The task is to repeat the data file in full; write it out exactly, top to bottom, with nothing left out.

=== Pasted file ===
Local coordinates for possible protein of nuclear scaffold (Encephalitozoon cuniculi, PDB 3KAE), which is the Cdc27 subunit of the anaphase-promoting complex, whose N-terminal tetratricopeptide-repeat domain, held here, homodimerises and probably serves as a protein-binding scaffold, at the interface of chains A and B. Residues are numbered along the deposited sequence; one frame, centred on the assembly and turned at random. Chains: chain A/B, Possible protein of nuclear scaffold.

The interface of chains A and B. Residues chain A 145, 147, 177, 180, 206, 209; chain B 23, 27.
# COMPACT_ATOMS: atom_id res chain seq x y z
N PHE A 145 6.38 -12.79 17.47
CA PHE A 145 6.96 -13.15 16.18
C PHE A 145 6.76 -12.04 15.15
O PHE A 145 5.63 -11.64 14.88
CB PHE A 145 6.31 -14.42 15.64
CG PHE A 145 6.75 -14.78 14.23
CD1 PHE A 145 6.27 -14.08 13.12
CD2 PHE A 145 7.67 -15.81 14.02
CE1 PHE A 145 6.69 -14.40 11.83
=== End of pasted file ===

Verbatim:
Local coordinates for possible protein of nuclear scaffold (Encephalitozoon cuniculi, PDB 3KAE), which is the Cdc27 subunit of the anaphase-promoting complex, whose N-terminal tetratricopeptide-repeat domain, held here, homodimerises and probably serves as a protein-binding scaffold, at the interface of chains A and B. Residues are numbered along the deposited sequence; one frame, centred on the assembly and turned at random. Chains: chain A/B, Possible protein of nuclear scaffold.

The interface of chains A and B. Residues chain A 145, 147, 177, 180, 206, 209; chain B 23, 27.
# COMPACT_ATOMS: atom_id res chain seq x y z
N PHE A 145 6.38 -12.79 17.47
CA PHE A 145 6.96 -13.15 16.18
C PHE A 145 6.76 -12.04 15.15
O PHE A 145 5.63 -11.64 14.88
CB PHE A 145 6.31 -14.42 15.64
CG PHE A 145 6.75 -14.78 14.23
CD1 PHE A 145 6.27 -14.08 13.12
CD2 PHE A 145 7.67 -15.81 14.02
CE1 PHE A 145 6.69 -14.40 11.83